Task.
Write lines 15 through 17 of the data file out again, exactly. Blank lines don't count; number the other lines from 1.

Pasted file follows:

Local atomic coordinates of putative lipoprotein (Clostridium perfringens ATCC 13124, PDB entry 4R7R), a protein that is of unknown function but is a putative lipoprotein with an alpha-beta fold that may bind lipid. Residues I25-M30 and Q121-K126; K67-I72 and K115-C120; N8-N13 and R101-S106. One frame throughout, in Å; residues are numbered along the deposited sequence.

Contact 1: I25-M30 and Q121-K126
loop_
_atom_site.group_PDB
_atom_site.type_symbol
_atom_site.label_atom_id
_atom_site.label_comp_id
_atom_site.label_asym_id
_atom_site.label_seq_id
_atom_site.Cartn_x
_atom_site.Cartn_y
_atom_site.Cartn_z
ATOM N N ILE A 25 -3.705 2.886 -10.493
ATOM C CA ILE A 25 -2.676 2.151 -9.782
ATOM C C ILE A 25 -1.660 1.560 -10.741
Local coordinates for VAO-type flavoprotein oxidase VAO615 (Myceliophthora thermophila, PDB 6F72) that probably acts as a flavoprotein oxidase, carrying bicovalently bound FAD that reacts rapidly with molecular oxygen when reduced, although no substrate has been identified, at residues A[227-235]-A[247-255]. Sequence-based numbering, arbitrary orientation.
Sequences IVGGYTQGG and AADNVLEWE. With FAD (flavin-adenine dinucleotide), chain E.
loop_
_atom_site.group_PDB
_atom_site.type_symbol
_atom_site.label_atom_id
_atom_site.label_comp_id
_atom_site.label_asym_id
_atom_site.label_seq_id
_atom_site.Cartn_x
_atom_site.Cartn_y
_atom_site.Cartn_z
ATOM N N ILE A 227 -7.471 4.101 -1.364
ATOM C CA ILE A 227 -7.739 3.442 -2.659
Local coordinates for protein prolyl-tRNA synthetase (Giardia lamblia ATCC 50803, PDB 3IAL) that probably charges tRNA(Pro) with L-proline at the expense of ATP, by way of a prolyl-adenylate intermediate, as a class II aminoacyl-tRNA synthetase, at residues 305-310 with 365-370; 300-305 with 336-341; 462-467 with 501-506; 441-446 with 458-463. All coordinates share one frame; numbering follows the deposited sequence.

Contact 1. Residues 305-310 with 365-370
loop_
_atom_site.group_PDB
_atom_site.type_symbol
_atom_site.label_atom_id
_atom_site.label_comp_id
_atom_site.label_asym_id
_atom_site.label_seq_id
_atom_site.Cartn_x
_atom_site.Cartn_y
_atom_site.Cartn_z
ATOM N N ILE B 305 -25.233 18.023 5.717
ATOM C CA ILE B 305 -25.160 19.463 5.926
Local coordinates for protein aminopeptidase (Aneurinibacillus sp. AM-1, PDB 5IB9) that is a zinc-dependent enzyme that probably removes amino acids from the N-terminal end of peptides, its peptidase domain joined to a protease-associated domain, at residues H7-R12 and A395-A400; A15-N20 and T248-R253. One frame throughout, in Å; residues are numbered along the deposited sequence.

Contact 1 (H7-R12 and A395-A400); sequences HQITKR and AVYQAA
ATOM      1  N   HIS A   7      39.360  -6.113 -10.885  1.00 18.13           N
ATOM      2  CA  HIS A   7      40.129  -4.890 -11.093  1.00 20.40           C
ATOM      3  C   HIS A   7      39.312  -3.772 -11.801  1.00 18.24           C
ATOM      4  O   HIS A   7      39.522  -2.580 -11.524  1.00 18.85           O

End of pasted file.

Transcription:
ATOM C C ILE A 25 -1.660 1.560 -10.741
Local coordinates for VAO-type flavoprotein oxidase VAO615 (Myceliophthora thermophila, PDB 6F72) that probably acts as a flavoprotein oxidase, carrying bicovalently bound FAD that reacts rapidly with molecular oxygen when reduced, although no substrate has been identified, at residues A[227-235]-A[247-255]. Sequence-based numbering, arbitrary orientation.
Sequences IVGGYTQGG and AADNVLEWE. With FAD (flavin-adenine dinucleotide), chain E.